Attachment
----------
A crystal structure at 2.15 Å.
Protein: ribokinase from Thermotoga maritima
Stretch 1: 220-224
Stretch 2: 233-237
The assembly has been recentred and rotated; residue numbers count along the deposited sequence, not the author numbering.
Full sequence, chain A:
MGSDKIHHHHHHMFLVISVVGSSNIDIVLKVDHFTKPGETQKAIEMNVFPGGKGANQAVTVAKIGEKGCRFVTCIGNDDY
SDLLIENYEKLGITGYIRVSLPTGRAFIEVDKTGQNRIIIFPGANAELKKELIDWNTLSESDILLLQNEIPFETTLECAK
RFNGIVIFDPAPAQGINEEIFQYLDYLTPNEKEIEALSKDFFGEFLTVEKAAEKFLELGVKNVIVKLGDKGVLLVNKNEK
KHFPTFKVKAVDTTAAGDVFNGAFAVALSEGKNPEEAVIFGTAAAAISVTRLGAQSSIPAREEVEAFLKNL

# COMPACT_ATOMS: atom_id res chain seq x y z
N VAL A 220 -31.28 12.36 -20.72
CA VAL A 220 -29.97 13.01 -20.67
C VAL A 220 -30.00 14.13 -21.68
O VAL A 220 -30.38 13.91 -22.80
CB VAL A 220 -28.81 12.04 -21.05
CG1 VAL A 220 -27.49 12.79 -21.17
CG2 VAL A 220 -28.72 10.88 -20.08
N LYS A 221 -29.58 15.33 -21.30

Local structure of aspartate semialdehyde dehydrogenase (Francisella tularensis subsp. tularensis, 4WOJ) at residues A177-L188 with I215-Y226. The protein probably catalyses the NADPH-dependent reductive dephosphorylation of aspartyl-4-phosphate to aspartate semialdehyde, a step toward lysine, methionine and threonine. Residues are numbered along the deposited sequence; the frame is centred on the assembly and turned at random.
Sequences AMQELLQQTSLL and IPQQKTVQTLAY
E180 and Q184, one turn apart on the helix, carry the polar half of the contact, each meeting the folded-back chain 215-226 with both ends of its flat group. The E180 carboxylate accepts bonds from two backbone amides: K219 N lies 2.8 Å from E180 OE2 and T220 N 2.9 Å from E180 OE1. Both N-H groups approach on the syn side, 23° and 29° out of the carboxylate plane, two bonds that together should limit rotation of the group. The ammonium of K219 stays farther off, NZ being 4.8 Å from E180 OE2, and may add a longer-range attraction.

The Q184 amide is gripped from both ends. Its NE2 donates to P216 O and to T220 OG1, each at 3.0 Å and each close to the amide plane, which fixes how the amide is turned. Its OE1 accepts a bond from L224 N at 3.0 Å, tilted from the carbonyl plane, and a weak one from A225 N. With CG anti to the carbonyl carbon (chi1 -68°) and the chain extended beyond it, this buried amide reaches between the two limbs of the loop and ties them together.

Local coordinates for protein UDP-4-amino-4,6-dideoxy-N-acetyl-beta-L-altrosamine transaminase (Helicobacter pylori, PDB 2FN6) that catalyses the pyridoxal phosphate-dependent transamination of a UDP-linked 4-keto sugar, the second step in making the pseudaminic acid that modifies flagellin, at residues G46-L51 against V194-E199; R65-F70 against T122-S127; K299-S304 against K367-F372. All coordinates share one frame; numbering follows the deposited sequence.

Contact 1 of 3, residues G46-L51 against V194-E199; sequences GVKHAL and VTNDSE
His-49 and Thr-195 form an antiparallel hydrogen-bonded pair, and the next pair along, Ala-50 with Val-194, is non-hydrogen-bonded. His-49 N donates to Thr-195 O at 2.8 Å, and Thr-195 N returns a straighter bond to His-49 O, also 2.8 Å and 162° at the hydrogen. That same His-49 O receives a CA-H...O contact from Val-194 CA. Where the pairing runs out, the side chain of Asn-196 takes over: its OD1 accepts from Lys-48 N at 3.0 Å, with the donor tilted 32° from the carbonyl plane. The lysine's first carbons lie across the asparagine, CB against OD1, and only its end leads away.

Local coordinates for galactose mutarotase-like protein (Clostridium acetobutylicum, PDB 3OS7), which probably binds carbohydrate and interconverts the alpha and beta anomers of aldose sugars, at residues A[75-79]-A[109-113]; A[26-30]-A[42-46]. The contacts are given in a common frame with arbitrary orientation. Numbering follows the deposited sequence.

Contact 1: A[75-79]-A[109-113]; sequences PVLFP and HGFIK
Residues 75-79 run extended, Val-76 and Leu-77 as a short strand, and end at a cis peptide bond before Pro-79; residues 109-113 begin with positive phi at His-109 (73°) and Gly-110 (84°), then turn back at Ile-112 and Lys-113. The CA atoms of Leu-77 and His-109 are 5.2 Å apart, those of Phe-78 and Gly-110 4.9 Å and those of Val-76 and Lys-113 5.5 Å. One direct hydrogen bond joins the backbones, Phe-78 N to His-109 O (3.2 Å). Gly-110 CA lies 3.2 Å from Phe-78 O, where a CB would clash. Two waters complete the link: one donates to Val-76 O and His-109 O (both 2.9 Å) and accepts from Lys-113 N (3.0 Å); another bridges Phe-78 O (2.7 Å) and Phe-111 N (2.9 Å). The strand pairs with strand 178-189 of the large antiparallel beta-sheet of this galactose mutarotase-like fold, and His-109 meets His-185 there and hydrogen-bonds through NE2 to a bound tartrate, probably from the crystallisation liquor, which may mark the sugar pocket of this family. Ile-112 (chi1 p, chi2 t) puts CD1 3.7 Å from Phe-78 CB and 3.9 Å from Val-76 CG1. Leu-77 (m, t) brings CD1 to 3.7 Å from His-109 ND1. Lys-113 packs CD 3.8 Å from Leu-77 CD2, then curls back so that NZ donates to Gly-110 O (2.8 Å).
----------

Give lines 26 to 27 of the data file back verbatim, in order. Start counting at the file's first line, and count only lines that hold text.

His-49 and Thr-195 form an antiparallel hydrogen-bonded pair, and the next pair along, Ala-50 with Val-194, is non-hydrogen-bonded. His-49 N donates to Thr-195 O at 2.8 Å, and Thr-195 N returns a straighter bond to His-49 O, also 2.8 Å and 162° at the hydrogen. That same His-49 O receives a CA-H...O contact from Val-194 CA. Where the pairing runs out, the side chain of Asn-196 takes over: its OD1 accepts from Lys-48 N at 3.0 Å, with the donor tilted 32° from the carbonyl plane. The lysine's first carbons lie across the asparagine, CB against OD1, and only its end leads away.

Local coordinates for galactose mutarotase-like protein (Clostridium acetobutylicum, PDB 3OS7), which probably binds carbohydrate and interconverts the alpha and beta anomers of aldose sugars, at residues A[75-79]-A[109-113]; A[26-30]-A[42-46]. The contacts are given in a common frame with arbitrary orientation. Numbering follows the deposited sequence.